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Column: It’s time to flip the script on faith’s role in caring for the Earth – The Columbus Dispatch

In 1967, a historian named Lynn White wrote an article for Science magazine in which he charged that the roots of the ecological crisis are essentially religious. 

He said that the problems derive from Christian tradition in particular, which teaches people to view themselves as “superior to nature, contemptuous of it, willing to use it for the slightest whim.”  Christian ethicist James Gustafson backed up White and described this as “despotism” – the view taken by people of faith that interpret their divine right to dominion over the Earth.   

In this view, you don’t need to ask the trees for the right to plow them down when we bulldoze an area for development. You just knock them down, pile them up and set them on fire. 

The same can apply to the earth below the trees filled with tiny wildflowers, defenseless toads, topsoil developed over thousands of years and on and on. Gone in the name of asphalt, concrete and all our seemingly significant stuff. 

We supposedly can do all this because God told us we had “dominion” in Genesis 1:26-31. But I do not believe this is what God intended.  

A much better understanding of the word for “dominion” is given in “The Message” by Eugene Peterson. God gives us “responsibility” for the Earth. We are to be stewards and caretakers of the fish in the sea and the birds in the air. More and more people of faith have claimed responsibility, stewardship and care for the earth since White nailed us in 1967.    

Turning the corner to a true relationship with creation can be guided by the 1923 vision lived out in the “Mass Over the World” celebrated by Jesuit priest Teilhard de Chardin. Father de Chardin went to the middle of a desert in China and offered the whole cosmos back to God. He did so with the deep conviction that human beings exist neither to rule the world nor to use it up, but to bless its elements the same way we bless bread and wine – offering the fruits of God’s body back to God with humble thanks for all our lives.   

Another way to look at this is through the eyes of Carl Sagan. In his book, “The Dragons of Eden,” he squeezes the creation of the cosmos into a single year. Using his model, the Big Bang happens on Jan. 1. The sun and the planets come into existence on Sept. 10.  Human beings arrive on this planet at 10 minutes before midnight on Dec. 31. 

We are the latecomers. We need to be humble and appreciative for our place in the scheme of things.   

Let’s bring this cosmic focus down to earth – to central Ohio in June 2022. There is a way we can all lift and pull together to be responsible stewards in our care for the part of the Earth upon which God has placed us. We can do it right here and now. We can do it by joining the efforts of the RAPID 5 project.   

The RAPID 5 project, which stands for Rivers and Parks + Imagination + Design, has been years in the making. It aims to connect the green space, waterways, bike and walking paths, and parks of central Ohio. The goal is to improve links between the Big Darby Creek, Alum Creek, Big Walnut Creek and Scioto and Olentangy river corridors.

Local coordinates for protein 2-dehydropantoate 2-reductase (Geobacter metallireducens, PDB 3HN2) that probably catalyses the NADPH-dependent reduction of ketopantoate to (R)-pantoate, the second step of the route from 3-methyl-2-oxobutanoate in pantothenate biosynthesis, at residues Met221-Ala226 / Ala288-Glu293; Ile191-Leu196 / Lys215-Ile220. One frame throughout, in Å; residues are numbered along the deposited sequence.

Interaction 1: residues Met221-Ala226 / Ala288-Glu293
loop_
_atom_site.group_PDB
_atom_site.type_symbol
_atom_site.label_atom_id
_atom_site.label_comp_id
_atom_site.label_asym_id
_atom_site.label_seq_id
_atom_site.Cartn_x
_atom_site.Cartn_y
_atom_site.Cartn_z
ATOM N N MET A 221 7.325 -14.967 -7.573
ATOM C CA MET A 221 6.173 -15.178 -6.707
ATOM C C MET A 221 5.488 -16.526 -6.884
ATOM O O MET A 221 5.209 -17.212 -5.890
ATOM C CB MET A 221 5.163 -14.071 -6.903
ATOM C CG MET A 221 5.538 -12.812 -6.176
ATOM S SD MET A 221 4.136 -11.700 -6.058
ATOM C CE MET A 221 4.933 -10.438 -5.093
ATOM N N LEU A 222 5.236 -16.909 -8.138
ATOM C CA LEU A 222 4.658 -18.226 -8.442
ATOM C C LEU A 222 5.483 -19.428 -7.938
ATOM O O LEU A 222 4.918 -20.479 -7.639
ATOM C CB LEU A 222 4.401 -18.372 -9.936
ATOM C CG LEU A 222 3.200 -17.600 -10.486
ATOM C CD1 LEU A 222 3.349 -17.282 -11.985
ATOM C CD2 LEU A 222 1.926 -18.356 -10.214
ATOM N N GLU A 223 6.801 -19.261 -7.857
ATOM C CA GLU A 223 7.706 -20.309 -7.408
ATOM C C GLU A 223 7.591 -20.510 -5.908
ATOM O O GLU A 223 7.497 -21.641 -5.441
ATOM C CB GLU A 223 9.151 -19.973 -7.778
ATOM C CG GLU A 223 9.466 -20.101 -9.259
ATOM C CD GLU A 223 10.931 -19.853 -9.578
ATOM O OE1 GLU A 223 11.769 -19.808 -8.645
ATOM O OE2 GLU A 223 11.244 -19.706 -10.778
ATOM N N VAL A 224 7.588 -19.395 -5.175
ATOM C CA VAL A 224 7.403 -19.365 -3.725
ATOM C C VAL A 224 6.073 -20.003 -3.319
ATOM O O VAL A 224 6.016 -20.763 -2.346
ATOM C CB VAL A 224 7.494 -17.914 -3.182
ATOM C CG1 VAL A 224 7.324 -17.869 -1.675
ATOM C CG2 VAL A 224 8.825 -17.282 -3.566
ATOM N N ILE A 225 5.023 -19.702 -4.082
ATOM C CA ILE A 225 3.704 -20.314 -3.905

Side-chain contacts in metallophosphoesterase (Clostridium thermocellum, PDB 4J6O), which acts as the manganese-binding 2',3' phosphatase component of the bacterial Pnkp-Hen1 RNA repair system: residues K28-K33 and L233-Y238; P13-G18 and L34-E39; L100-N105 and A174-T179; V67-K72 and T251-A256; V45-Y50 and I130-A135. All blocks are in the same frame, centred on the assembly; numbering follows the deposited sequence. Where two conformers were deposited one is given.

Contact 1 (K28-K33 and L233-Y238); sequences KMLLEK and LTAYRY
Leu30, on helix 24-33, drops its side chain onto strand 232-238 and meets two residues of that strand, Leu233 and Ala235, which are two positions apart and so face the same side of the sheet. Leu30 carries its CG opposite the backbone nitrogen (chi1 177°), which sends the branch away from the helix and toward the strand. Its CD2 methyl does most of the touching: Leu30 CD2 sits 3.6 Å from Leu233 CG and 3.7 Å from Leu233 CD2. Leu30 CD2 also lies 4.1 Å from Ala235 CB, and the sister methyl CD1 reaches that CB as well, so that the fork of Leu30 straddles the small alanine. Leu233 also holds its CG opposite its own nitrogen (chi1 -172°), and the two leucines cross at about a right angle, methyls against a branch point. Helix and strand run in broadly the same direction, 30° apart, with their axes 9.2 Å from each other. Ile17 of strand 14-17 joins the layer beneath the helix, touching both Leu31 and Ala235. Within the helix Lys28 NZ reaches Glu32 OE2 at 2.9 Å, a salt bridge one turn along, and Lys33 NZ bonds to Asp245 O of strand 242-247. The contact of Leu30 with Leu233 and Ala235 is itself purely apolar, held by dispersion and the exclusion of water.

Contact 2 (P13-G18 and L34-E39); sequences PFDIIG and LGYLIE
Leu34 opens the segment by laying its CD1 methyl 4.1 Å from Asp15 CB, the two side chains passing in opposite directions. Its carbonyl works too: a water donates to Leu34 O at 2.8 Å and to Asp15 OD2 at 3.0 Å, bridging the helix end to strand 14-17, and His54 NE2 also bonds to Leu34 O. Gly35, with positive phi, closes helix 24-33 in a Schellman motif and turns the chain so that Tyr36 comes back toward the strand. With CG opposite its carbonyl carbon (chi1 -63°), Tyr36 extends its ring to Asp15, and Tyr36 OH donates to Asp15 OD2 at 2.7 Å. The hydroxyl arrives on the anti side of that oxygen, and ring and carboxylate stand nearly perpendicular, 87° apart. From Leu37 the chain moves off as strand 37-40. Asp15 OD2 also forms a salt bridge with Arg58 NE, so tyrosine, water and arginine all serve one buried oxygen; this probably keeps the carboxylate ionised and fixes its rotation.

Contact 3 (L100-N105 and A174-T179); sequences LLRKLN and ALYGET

It connects all of us in a new and wholistic way. Check it out at www.rapid5.org.  

Dr. Amy Acton, president and CEO of RAPID 5, put it this way when she spoke with me: “It is really about being more alive and vital. We connect to one another in common places, on common ground for the common good. We are going to grow – but are we going to grow well? We will be connected to nature and one another like never before.”   

There are more than 200 miles of trails in Franklin County and 146 miles of rivers, creeks and tributaries. As a physician, Dr. Acton sees the healing power of nature and brain — of body and soul in relation to the earth. What if we see the connections too?  What if we discover each other in new ways through our connectedness to earth, sky, water, nature?   

Let’s be honest. Let’s flip the script. Let us own this truth – it is nature that takes care of us. Nature heals us. Nature is responsible for our health and well-being – not the other way around. 

Nature is a steward of humanity. I see it when children are free to move in the woods and play in streams and waterways. I see it when a young couple walks hand in hand through hills and valleys. I see it when a farmer and city boy hold dirt in their hands and celebrate a common love of God’s connection to this good Earth.  

As Dr. Acton concludes, “This is about weaving our community back together.”  

Years ago, pastor and theologian Barbara Brown Taylor called this “The Dominion of Love.” She was right.  We have a chance to take our little corner of this planet and the heart of our community and bring it all together in God’s dominion of love. Then we can paraphrase God in Genesis 1 and say together, “This is good.”  

The Rev. Tim Ahrens is senior minister at First Congregational Church, United Church of Christ in Downtown Columbus.

Keeping the Faith is a column featuring the perspectives of a variety of faith leaders from the Columbus area.

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